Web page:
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Cider House Rules, The by John Irving
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Cider House Rules, The (1985)

by John Irving

MembersReviewsPopularityAverage ratingMentions
9,098110329 (4.08)234
Member:s1049041
Title:Cider House Rules, The
Authors:John Irving
Info:Random House Inc (Paperback)
Collections:Your library
Rating:*****
Tags:fictie, ethische vragen, weeshuis

Work details

The Cider House Rules by John Irving (1985)

  1. 20
    The Irresistible Henry House: A Novel by Lisa Grunwald (sruszala)
  2. 31
    Cutting for Stone by Abraham Verghese (GoST)
    GoST: Both books relate the eventful, coming-of-age stories of physicians and their struggle to learn their craft, complete with detailed descriptions of medical procedures.
  3. 11
    The Orphan Master's Son by Adam Johnson (suniru)
    suniru: Although the settings are wildly different,the central figure in both books is the "head boy" in an orphanage. Also, "identity" is central to both books.
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» See also 234 mentions

English (103)  Finnish (2)  Dutch (2)  Lithuanian (1)  Danish (1)  Italian (1)  German (1)  Norwegian (1)  All languages (112)
Showing 1-5 of 103 (next | show all)
Listened to audio book - great entertainment. ( )
  KathyGilbert | Jan 29, 2016 |
I struggled with this book. At one point I almost didn't finish because it was so detailed. I'm glad I finished but the story was a bit too predictable. I read this because it was a well respected movie (that I have not seen). I won't rush to read other John Irving books. ( )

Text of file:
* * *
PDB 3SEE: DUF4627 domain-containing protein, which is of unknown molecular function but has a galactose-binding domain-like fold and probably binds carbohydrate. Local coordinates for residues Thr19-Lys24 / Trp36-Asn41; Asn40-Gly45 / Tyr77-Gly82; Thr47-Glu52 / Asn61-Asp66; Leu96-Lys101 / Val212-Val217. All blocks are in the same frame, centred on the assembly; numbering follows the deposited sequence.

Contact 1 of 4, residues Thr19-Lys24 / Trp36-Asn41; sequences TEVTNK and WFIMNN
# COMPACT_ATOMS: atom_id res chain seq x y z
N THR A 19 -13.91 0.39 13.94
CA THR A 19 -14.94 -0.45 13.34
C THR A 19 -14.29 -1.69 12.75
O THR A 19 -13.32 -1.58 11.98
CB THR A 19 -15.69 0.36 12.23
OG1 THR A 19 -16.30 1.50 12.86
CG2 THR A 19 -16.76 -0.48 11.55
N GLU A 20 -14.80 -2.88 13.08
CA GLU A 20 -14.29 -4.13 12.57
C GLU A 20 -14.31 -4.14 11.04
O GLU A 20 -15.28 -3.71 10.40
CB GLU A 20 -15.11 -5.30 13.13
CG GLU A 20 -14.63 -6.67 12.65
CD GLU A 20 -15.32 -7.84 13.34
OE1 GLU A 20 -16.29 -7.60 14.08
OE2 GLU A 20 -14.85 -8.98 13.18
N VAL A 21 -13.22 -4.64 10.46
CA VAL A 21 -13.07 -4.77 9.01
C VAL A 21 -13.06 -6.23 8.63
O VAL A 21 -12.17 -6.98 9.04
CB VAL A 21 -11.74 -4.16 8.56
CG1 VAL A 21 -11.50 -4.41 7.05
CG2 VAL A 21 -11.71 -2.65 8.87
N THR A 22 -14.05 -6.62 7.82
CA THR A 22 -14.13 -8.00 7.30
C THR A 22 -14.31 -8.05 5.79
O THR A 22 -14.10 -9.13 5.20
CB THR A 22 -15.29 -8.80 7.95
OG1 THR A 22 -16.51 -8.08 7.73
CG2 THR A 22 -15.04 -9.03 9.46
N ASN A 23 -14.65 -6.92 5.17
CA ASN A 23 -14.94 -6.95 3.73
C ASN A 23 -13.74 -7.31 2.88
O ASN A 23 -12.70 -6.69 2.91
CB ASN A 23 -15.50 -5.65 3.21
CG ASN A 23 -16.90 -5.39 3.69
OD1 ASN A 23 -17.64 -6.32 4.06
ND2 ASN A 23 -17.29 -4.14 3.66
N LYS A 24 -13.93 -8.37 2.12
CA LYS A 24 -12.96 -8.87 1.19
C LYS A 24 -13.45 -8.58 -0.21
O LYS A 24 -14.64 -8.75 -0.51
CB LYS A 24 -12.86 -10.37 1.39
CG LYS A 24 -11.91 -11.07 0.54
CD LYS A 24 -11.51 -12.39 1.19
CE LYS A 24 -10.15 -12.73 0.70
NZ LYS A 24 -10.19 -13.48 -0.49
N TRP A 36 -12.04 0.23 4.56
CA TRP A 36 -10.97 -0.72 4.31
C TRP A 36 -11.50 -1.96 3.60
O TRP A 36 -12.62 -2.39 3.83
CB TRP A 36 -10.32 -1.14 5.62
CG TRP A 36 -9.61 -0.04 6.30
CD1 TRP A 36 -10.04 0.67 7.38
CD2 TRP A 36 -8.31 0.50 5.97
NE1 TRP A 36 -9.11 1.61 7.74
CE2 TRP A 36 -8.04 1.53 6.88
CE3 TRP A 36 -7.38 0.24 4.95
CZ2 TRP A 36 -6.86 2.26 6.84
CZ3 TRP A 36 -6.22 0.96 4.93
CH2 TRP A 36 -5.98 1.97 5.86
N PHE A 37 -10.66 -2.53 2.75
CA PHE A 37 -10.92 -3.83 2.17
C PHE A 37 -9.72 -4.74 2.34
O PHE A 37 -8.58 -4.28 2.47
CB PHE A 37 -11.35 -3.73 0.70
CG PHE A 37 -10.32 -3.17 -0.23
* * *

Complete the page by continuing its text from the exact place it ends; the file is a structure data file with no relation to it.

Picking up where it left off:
becka11y2 | Jan 19, 2016 |
Dr. John Larch is an obstetrician in Maine in the early twentieth century. After observing the number of unwanted babies who are born and the results of illegal abortions performed by people who are unqualified, he moves to the logging town of St. Clouds and starts an orphanage. Larch spends the rest of his life there, helping women have either orphans or abortions. One of the orphans is Homer Wells, who is sent to several different homes throughout the years, but who always ends up back at St. Clouds one way or another. Dr. Larch finally concedes that Homer belongs at St. Clouds and allows him to stay as long as he is of use. Larch teaches Homer obstetrics, and although Homer is very good at the procedures, he refuses to be Larch’s successor because he is morally opposed to abortion. As an adult, Homer ends up leaving St. Clouds and working in an apple orchard several towns away. When Dr. Larch dies and leaves the orphanage without a doctor, Homer has to decide whether to step into the position Larch has prepared him for or continue to wait and see what life will bring him.

After absolutely loving my first Irving novel (A Prayer for Owen Meany), I had high expectations for this one. I was disappointed, although the book wasn’t bad. I appreciate the way in which the book addresses certain ethical/moral/political dilemmas, and I enjoyed the characters’ quirks and humorous moments, but I never really found myself invested in the book. I didn’t really like or care about any of the characters, and the plot meandered without really going anywhere too much for my taste. Overall, it was just an okay reading experience for me. ( )
  AmandaL. | Jan 16, 2016 |
This is the story of orphan Homer Wells. Adopted out several times, he just kept coming back, so Doctor Larch, director of the orphanage and also an obstetrician and abortionist, decided to put him to use. By the age of 20 Homer could give a woman an orphan or an abortion, but knew that he didn't want to be a doctor. A young couple arrives at the orphanage for their own abortion and take Homer away with them. The rest of novel deals with the fall out from this event and Homer's in struggles.